How involved was your editor/publisher throughout the creation process, prior to turning in a manuscript?
There was a lot of help through the contract stages, but less through the process. I kept them aware of where I was in my editing, but until they had the manuscript in hand, I didn’t reach out for much beyond “how do I answer this contract question?” I also asked a lot of questions about how images and color would work, since I had art to include and had no idea how that would work.
I sent them an excited email with the draft, and then I waited to hear their comments. The editorial letter I got was pretty short, with just a couple of “big picture” things to think about and work with. That was super helpful, and it really helped guide my next round of edits with writers.
Not all of the edits I agreed with nor did my writers agree with. This was where my role as editor of the anthology really came to play. I heard and listened to both sides, and then helped a resolution come. In some instances, it meant saying that something wasn’t going to change or it meant helping a writer reframe a piece a little bit.
How did you communicate changes and/or concerns between writer and your editor/publisher?
I was open on both sides and served as an intermediary. I had a couple writers concerned about edits they’d received — both in big picture edits and in copyedits — and I did my best to resolve those on both sides. I think it helped a lot that I’d been open and available throughout the entire editorial process, so they knew they could express something to me and see it resolved in a satisfactory way.
To be honest, there were very few big edits, though, that required communication or solving. Part of being a writer is standing up for your choices and part of being an editor is suggesting places to make a piece of writing better. When you have an open line of communication, it’s easy to see what choices might make the work strongest without either ego getting too big or hurt. And sometimes, it was a matter of me hearing a writer say “nah, I’m not doing that” and accepting they know best.
When it came to the package of your anthology, how much say did you have in the cover or design? How much were contributors involved in that part of the process?
I knew it would be highly designed and when I saw the cover and the concept, I loved both. I believe I said “holy shit” to my editors upon seeing them.
I was very uninvolved and I liked being able to trust my publishing team knew best. They did!
Contributors weren’t involved at all in that part of the process.
What was your favorite part of the anthology creation process?
I loved seeing pieces go from seed to full fledged beautiful tree. Some of those pieces we worked on for a long time and the way they came out was so satisfying.
What was your least favorite part?
What were some of the biggest lessons you as an editor learned in creating an anthology?
I learned better management of money for the second anthology, as well as learned a bit more about how to manage a huge project. I feel like my second anthology was actually harder, but again, another post for another day. Here We Are taught me a lot about how books are made, how decisions are made, and how to create something out of nothing. Cliche, but true.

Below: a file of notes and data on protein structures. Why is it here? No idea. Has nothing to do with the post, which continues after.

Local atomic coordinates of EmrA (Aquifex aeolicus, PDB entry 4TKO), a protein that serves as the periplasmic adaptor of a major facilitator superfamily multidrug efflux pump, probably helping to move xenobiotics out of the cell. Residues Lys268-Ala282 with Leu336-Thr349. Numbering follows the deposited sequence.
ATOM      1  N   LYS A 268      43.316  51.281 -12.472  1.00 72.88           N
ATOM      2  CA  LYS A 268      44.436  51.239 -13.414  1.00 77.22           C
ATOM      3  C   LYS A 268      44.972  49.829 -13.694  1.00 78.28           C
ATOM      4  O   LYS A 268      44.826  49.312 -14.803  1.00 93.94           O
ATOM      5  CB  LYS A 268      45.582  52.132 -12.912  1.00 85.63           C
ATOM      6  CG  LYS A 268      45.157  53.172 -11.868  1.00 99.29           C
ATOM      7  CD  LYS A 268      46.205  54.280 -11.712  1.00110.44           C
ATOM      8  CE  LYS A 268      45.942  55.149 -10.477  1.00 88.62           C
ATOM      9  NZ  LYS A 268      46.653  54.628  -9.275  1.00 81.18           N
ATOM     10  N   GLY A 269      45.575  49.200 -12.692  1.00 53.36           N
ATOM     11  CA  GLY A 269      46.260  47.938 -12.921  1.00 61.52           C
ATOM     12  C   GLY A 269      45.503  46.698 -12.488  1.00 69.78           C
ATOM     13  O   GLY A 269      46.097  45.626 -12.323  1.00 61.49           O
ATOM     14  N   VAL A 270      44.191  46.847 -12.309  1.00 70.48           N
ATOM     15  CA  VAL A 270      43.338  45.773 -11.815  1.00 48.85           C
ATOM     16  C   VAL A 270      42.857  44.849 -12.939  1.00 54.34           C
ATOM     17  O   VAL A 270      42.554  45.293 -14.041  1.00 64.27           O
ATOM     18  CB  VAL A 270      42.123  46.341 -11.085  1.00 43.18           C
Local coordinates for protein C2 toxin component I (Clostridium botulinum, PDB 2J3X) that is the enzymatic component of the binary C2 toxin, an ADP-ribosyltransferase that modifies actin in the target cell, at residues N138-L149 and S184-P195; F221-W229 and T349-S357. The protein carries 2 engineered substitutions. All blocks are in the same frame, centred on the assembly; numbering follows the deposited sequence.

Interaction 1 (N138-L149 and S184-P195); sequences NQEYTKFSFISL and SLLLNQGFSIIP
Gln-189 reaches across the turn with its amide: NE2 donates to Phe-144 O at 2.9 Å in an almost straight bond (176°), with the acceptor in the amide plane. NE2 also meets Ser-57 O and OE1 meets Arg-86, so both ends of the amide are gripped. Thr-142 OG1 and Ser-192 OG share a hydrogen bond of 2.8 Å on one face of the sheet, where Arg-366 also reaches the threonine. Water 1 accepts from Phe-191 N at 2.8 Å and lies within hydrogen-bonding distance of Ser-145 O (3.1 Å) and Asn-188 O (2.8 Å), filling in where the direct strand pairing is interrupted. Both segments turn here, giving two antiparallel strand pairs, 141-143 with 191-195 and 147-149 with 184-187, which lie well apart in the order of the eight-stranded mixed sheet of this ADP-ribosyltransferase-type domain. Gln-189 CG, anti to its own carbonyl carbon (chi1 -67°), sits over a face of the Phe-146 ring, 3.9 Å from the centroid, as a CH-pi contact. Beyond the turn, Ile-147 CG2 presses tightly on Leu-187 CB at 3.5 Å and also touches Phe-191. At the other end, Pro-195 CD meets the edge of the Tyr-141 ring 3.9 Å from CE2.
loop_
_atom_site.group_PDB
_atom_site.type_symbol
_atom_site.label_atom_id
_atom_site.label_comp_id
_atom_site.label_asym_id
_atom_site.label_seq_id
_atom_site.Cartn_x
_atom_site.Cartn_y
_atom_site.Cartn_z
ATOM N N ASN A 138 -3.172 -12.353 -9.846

I was in New York City for Book Riot Live last November and had just gotten lunch with one of my editors. Immediately after that lunch, I walked to The Strand to do some browsing. My phone rang and it was a NYC area code, which is one of the few things I’ll pick up an unknown number for. It was the editor I’d just had lunch with, and she had news for me. It was the first trade review, from Kirkus, and it was a star. She read it to me while I hid out in the paper/stationary area of The Strand and tears streamed down my face. It was an incredible moment, and I ended up leaving The Strand pretty much immediately, getting a cab back to my hotel, and then emailing all the contributors with the news, since so many of their pieces were praised.
I loved doing the book tour, too, and getting to sit on a number of panels with contributors.
Perhaps the thing that sticks out most, though, was getting to do a 3 hour (!!) school visit at a high school in Milwaukee with Mikki Kendall, where we heard all kinds of questions from kids who were just so eager to talk, to be heard, and to learn about feminism. Not only did that feel good, but I learned an unbelievable amount from both Mikki and those kids. It changed how I chose to talk about the anthology and gave me a lot to chew on in terms of my own feminism.
What, if any, anthologies did you read while putting together your own? What anthologies had you looked at to help you on your own work?
I actually avoided reading any anthologies. I read a few essay collections, which ended up being helpful to me for finding new voices to consider. Alida Nugent’s You Don’t Have To Like Me led me to reach out to her and have a fabulous experience with a new-to-me writer.
In terms of other anthologies I looked at: I didn’t. There are very few nonfiction anthologies for YA readers, and the one I knew about, Amber J. Keyser’s The V Word, I had been a contributor to, and thus, knew a bit about. Fiction anthologies are an entirely different beast, so I read them for me, rather than for inspiration.
If you are working on another anthology, what made you want to try your hand at it again? What, if any, parts of the process are/were different in the next project?
I knew when I was reading through Anne Theriault’s essay in Here We Are that an entire anthology around mental health was something that I wanted to consider as a next project. Her piece really moved me, and it made me think a lot about my own mental health journey. Had I a resource as a teen, I wonder how much different my own experiences with my mental health would have been. It was from there I decided it was worth a shot!
As far as what’s different: there is a much heavier emotional weight to bear for this one. That wasn’t something I expected, even though I should have. The pieces are outstanding, and they’re going to be powerful for young readers. But as an editor, it has been so hard to look at the raw emotions of a piece and separate them from the craft itself. It took a lot of false starts to get into a solid groove, and I had to be patient with myself, allowing space where necessary.